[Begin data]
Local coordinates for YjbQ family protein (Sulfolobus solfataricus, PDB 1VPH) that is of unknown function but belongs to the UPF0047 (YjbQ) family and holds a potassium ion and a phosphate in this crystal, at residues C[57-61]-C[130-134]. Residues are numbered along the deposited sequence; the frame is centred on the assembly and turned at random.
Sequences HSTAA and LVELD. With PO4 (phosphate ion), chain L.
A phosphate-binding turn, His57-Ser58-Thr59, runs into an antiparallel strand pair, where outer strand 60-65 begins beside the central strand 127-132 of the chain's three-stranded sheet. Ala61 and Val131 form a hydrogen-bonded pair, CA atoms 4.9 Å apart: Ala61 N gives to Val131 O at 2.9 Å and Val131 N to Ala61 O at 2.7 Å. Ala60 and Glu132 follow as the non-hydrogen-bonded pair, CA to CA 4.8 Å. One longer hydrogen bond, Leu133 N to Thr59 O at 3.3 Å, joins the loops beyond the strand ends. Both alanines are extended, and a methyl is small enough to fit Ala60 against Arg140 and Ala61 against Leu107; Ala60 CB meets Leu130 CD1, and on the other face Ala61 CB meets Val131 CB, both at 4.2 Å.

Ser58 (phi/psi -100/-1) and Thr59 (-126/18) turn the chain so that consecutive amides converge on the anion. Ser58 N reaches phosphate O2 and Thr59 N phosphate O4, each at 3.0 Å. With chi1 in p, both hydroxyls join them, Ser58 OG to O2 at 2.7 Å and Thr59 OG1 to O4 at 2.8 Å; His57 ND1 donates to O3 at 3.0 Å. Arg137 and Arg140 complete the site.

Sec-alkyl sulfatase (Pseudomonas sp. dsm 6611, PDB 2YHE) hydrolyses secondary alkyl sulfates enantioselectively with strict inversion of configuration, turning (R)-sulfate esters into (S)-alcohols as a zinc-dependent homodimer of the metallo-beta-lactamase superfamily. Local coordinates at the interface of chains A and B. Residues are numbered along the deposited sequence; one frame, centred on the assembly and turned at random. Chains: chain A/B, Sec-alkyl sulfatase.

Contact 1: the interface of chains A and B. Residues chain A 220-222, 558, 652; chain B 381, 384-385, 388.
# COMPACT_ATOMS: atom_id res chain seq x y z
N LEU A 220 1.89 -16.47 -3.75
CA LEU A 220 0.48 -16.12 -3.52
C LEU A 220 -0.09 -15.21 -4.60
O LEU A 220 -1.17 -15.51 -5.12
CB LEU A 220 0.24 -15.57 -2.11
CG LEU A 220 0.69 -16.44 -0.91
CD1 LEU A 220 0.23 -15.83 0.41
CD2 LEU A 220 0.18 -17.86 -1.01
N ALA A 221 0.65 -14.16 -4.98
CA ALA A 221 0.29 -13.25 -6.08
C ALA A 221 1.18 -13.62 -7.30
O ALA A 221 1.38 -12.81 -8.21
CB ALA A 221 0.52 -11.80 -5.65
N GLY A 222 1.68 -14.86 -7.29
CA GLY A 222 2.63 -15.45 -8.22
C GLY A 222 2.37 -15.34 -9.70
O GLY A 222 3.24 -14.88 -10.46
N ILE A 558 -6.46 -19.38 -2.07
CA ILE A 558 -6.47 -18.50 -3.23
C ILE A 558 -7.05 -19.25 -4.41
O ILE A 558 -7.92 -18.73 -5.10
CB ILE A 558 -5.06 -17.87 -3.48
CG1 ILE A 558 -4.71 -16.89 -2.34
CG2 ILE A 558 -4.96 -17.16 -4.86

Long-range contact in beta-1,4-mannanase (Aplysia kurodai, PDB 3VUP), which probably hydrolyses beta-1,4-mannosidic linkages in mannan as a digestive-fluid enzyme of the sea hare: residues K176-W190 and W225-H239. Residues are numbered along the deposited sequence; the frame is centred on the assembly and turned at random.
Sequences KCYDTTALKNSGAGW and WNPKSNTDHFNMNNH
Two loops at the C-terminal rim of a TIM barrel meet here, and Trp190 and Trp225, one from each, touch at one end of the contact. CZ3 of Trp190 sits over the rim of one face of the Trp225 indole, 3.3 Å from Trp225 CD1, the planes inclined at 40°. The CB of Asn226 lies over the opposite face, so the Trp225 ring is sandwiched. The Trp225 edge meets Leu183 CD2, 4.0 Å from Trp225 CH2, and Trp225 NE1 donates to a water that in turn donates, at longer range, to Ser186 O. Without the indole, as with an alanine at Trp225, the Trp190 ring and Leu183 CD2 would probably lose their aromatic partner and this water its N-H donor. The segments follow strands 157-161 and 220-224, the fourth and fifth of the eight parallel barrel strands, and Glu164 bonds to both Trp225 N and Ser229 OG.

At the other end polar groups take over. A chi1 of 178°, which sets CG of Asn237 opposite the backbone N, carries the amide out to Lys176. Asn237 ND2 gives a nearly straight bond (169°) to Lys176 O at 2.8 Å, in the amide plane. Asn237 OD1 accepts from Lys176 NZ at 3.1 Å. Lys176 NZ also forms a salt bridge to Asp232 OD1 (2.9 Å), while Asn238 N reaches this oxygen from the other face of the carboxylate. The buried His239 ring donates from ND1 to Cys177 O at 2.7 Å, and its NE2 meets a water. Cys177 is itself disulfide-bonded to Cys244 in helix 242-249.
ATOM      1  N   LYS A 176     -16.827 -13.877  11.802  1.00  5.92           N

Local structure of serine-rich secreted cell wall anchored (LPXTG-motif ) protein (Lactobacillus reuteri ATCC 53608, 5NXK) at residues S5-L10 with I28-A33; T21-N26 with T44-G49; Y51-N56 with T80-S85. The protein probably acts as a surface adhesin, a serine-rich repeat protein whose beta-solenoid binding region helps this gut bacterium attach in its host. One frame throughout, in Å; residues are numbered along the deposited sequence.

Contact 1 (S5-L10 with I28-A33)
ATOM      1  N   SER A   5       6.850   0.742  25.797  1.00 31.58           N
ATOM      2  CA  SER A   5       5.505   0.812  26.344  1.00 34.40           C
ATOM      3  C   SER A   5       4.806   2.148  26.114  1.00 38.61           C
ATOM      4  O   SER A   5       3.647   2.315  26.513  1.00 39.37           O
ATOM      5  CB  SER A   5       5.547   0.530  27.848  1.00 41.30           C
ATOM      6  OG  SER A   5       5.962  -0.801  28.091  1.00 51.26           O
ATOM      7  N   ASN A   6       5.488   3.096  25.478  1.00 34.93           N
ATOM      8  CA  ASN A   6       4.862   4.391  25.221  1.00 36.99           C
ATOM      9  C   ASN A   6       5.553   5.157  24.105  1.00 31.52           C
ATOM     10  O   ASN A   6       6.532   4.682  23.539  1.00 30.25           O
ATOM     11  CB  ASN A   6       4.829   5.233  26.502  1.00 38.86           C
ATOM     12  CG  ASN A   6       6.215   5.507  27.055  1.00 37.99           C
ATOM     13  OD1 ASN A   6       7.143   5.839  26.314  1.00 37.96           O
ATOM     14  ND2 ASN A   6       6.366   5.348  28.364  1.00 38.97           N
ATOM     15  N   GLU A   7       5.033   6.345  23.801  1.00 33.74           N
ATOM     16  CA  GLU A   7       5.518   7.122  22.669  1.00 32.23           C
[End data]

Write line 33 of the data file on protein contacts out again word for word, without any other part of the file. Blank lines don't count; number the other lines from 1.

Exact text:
Sequences KCYDTTALKNSGAGW and WNPKSNTDHFNMNNH